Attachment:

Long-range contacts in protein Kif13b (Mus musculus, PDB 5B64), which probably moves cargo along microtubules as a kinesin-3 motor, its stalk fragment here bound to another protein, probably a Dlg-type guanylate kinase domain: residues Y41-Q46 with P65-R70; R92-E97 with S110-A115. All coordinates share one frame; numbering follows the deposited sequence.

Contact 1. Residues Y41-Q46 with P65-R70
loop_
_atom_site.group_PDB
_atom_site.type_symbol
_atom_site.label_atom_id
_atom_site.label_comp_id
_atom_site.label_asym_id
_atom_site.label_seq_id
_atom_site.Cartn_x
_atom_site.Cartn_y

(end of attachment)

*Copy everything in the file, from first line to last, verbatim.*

Long-range contacts in protein Kif13b (Mus musculus, PDB 5B64), which probably moves cargo along microtubules as a kinesin-3 motor, its stalk fragment here bound to another protein, probably a Dlg-type guanylate kinase domain: residues Y41-Q46 with P65-R70; R92-E97 with S110-A115. All coordinates share one frame; numbering follows the deposited sequence.

Contact 1. Residues Y41-Q46 with P65-R70
loop_
_atom_site.group_PDB
_atom_site.type_symbol
_atom_site.label_atom_id
_atom_site.label_comp_id
_atom_site.label_asym_id
_atom_site.label_seq_id
_atom_site.Cartn_x
_atom_site.Cartn_y